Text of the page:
Mexican Police Drama Called Blatant Pro-Government Propaganda by Critics

The message behind Televisa's "El Equipo" is "so obvious that it's offensive," writes one of Mexico's most prominent TV critics.

MEXICO CITY -- Critics here are lashing out at a new Televisa police series, suggesting it is blatant pro-government propaganda that aims to shape public opinion on Mexico's controversial drug war.

Alvaro Cueva, one of Mexico's most prominent TV critics, wrote of the Televisa production El Equipo (The Team) that the message behind the program "is so obvious that it's offensive."

Mexico's ongoing drug war has claimed more than 35,000 lives since President Felipe Calderon took office in 2006. Tens of thousands of protesters took to the streets last weekend here in the nation's capital to demand an end to the drug war, and they called on Public Safety Secretary Genaro Garcia Luna to resign. 

The first of 15 one-hour episodes of El Equipo aired Monday in a primetime slot. Executive produced by Pedro Torres (Big Brother Mexico), the drama follows four elite federal police officers as they battle organized crime. The weekly political magazine Proceso described the program as a television commercial mixed with propaganda and melodramatic content, or in other words, "advertainment."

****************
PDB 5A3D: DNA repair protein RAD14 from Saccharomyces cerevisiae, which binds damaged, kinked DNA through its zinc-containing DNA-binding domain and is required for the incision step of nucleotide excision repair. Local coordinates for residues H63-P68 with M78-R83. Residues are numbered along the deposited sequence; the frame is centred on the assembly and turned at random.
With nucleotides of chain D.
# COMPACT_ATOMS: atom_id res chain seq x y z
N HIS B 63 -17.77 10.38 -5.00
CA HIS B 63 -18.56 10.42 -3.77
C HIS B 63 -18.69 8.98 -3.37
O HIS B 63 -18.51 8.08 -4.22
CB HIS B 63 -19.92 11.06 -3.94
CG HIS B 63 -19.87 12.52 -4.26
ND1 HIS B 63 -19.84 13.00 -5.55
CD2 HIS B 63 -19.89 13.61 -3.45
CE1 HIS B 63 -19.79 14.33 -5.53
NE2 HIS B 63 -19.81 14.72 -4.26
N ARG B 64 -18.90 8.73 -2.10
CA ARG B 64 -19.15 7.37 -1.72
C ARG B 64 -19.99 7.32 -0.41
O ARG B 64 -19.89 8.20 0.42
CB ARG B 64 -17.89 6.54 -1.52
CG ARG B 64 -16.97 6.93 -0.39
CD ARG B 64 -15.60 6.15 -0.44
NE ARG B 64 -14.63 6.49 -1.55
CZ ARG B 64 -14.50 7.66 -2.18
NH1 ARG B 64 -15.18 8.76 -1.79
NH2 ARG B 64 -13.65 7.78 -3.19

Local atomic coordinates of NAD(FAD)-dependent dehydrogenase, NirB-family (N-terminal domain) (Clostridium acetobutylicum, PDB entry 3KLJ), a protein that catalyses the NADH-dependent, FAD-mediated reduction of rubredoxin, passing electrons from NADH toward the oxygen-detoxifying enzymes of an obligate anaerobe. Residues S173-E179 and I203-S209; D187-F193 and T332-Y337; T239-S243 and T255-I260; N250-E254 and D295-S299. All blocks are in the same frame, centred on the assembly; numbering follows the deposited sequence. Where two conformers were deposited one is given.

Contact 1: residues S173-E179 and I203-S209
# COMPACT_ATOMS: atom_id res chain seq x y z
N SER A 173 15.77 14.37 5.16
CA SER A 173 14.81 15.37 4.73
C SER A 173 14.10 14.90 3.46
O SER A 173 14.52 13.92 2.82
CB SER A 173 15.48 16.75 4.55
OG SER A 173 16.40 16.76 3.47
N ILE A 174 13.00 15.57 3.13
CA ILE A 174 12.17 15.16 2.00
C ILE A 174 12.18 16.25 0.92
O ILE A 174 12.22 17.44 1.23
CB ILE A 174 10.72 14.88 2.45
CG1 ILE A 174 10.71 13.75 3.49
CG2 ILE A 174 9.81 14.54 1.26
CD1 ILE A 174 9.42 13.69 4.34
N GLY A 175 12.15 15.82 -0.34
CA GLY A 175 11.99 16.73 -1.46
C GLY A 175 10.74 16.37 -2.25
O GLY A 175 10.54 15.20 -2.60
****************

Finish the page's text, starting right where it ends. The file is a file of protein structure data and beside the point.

Televisa says the program is inspired by true stories. Be that as it may, Cueva says the characterizations of the cops and bad guys seem completely out of touch with reality.

"The federal police are good-looking, athletic, sensible … and well-dressed," he pointed out. "The criminals, on the other hand, are ugly, dark-skinned, pot-bellied, heartless and dress awfully."

Televisa had no immediate comment. 

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